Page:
The Bible frequently refers to believers as "saints." As you may know, the word comes from the Greek word hagios (holy, consecrated to God). Murray comments:
Every Christian believes, with the apostle Paul, that, 'In me (that is, in my flesh,) dwells no good thing' (Rom. 7:18). But Paul had not forgotten that confession when he also wrote, 'Be followers [imitators] of me' (1 Cor. 4:16; Phil. 3:17). He knew the grace of Christ was in him, and making him all that he was: 'I will not dare to speak of any of those things which Christ has not wrought by me' (Rom. 15:18). This is the focus when examples are held up for us in Scripture, and we see it in Luke's account of Paul. It does not mean that significant faults are to be hidden; but it is the outworking of what Henry Scougal called 'the life of God in the soul' that qualifies chiefly for record and for imitation.... Christ is the author and the finisher of the life of the believer. The faith given, the talents allocated, the spiritual ambition, and the measure of usefulness are all from him. This should rule out any adulation. To recognize heroes is not the same as 'hero-worship'....I agree with Murray. True Christian biography is edifying to us and honoring to Christ. So, do you have heroes? Which ones have been the most helpful to you?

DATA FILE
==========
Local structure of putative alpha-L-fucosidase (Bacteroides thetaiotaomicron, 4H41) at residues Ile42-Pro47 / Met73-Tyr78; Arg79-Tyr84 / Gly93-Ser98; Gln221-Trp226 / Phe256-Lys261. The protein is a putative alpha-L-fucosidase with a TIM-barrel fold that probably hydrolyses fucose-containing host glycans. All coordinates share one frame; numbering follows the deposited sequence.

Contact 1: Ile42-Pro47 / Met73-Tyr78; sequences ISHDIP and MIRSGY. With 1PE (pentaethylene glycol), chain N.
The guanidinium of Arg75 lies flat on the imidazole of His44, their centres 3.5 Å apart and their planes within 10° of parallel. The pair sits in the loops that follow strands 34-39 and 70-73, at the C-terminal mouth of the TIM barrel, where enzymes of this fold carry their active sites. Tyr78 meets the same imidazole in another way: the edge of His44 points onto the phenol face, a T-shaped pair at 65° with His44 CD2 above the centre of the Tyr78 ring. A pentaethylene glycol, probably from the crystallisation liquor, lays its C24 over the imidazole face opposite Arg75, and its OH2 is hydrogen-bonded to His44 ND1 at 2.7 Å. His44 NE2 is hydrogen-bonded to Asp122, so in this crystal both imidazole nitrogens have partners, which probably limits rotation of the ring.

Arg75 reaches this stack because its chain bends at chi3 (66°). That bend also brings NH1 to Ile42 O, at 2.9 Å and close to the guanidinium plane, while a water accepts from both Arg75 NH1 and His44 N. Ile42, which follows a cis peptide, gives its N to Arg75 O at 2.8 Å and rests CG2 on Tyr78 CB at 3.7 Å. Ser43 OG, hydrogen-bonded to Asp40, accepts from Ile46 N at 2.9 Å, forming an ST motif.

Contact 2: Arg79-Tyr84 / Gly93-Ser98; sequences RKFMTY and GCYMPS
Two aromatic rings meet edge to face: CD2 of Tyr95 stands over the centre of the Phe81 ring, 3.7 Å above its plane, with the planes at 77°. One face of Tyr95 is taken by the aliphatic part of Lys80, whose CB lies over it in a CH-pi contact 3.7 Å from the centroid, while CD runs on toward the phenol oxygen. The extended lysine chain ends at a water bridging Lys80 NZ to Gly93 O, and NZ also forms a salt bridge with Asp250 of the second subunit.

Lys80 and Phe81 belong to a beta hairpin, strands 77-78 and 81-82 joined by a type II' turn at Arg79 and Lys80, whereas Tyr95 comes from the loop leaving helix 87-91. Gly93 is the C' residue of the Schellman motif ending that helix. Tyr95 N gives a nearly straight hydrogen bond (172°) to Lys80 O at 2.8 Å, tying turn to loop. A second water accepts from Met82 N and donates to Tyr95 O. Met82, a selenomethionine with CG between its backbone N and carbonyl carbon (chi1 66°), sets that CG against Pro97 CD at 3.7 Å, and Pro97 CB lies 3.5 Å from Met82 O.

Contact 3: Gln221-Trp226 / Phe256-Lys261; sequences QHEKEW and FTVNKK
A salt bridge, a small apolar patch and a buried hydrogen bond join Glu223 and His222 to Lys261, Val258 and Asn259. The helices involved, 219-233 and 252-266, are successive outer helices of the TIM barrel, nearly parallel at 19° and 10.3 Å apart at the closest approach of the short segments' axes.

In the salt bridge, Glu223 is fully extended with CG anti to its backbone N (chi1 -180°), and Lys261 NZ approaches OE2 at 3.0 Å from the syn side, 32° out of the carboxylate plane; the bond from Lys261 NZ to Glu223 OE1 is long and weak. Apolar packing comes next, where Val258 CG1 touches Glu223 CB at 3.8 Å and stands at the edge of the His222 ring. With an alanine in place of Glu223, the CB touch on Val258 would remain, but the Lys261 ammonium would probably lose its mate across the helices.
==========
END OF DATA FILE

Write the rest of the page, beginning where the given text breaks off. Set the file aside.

That there is a danger of thinking and writing too highly of men I do not deny. It is all because of Christ that 'the righteous shall be had in everlasting remembrance.' True Christian biography should therefore concentrate on what is edifying and for the praise of Christ. (Murray, pp. x-xi)
Iain H. Murray. Heroes (Carlisle, PA: Banner of Truth, 2009)